record yourself and play it back, learn to be critical and also get friends to give you honest feedback.
learn to love the sound of your own voice,
because recording yourself and ripping it apart is what you need to do CONSTANTLY to develop your skills.
don't get comfortable, and stagnate.
#4 Learn How To Record Your Voice
The cost of setting up a professional home studio is NOT within most people's budget.
you have to get creative initially, until you have a proper acoustically treated booth to record in.
blankets and pillows on the walls of a small closet? yup.
A good home studio allows you to record your voice and produce your own showreel.
A good home studio is VITAL, if you want to work in the global voiceover industry.
It allows you to take paying jobs from producers around the world.
A basic voiceover studio is ideally a purpose-built room that’s been soundproofed,
acoustically fitted, and has equipment built into the booth.
There are, in reality, a number of different ways of creating a home studio and for the most part,
It will depend on how much studio you need and can afford.
The two essential skills to learn though, are how to record and then edit your voice and not make ears bleed.
#5 Learn How To Produce Demos
The first impression that voice directors will have of you is a demo or sample,
and even then they may only listen to the first few seconds before deciding if you are right for their job.
Your demo is how you showcase your talents when looking for work.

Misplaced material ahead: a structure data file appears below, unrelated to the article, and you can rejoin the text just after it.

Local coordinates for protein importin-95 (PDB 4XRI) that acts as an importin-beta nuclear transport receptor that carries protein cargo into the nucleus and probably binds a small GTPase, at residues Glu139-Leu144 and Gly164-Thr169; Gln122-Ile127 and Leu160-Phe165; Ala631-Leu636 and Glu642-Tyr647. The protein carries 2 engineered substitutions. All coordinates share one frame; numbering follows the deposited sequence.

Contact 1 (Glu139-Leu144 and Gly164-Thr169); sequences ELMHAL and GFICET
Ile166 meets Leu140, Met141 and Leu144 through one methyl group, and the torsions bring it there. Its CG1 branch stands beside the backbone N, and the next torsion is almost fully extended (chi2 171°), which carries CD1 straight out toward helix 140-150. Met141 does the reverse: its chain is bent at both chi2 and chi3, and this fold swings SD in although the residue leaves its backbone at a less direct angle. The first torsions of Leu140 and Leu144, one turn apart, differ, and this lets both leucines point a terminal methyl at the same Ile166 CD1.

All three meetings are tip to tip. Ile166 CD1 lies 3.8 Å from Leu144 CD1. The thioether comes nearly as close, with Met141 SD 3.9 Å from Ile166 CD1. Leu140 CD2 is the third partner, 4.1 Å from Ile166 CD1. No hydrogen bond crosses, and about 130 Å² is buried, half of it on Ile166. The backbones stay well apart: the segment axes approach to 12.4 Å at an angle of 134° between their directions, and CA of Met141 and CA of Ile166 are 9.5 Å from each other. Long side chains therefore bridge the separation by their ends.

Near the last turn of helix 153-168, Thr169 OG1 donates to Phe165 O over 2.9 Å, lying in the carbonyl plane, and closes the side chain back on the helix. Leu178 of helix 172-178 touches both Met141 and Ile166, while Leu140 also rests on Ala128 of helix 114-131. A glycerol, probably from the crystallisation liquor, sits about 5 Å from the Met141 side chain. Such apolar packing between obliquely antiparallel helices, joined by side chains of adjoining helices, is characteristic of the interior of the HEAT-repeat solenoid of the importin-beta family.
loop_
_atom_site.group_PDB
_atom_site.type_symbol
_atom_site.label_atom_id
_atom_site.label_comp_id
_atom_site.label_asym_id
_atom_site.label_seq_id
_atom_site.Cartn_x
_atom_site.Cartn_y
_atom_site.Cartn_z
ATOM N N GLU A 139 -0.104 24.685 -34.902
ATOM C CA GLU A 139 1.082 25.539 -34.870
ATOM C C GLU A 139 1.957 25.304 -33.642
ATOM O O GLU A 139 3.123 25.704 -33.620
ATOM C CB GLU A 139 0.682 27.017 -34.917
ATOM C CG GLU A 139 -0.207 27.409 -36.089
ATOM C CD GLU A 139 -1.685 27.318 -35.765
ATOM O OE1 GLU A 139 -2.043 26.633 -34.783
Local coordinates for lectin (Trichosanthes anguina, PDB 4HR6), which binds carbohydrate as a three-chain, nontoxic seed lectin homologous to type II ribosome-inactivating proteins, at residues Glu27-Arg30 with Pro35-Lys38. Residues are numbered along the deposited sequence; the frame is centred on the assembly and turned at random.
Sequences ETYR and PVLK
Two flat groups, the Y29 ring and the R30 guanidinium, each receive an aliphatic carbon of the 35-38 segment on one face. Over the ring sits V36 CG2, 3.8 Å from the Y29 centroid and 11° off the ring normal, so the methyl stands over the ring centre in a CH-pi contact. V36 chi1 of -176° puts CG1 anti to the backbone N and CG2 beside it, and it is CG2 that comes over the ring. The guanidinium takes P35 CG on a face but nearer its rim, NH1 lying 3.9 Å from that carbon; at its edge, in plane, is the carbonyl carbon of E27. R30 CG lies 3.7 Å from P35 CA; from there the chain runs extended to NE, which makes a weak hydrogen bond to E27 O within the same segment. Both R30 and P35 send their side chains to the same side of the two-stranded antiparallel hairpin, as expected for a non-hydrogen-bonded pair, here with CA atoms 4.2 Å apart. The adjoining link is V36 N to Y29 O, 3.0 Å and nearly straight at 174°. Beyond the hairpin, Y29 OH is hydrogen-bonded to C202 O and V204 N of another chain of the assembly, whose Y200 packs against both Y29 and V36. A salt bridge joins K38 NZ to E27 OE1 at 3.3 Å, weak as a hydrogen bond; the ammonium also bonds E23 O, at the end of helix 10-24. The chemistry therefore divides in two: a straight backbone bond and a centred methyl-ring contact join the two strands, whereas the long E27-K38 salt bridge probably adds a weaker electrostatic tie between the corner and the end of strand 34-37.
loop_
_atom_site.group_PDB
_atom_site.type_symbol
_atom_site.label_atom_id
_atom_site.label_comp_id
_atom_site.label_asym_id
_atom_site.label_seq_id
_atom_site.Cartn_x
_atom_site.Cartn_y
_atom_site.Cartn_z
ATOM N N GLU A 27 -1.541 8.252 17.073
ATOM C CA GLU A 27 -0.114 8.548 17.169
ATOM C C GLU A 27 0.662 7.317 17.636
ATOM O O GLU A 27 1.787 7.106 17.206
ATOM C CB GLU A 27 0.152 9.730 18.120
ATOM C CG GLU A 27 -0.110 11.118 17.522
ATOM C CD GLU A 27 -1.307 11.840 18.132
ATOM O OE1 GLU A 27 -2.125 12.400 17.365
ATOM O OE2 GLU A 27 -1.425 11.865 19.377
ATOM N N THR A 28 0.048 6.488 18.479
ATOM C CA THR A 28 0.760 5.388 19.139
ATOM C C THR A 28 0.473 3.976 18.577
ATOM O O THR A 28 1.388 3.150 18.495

Most casting directors won’t care what you look like, what they want is a voice that will fit their project.
Remember to place your ***best***(OBJECTIVELY) material at the beginning of your demo, and that they are RELEVANT to what you are auditioning for.
After busting your ass and learning the equipment and tools, and creating a professional demo reel,
you’ll be ready to move forward, meeting agents and casting directors and learning how to promote yourself to buyers.
#6 Learn How and Where To Promote Your Work
As a beginner in the voiceover industry you will need VORACIOUS TENACITY to get work.
Having a plan, OR niche, can massively improve your chances.
If you get this far, you will know your equipment, your voice, and have a professional, MARKETABLE, industry grade demo.
now it's time to dive into building your personal brand.
What does this entail?
you should be building a proper, professional, and simple website for people to experience what you have to offer.
listen to your work and understand who you are.
you want to build your profile across the main social media sites, create your own personal website,
and put your demos and samples on some pay to play sites.
there really isn't any way around this, unless you are a lucky bastard and know somebody in the industry that can shill for you.
You need to find your target, and hunt them down for the niche you want to work in.
you hit way more often when you aim with intent.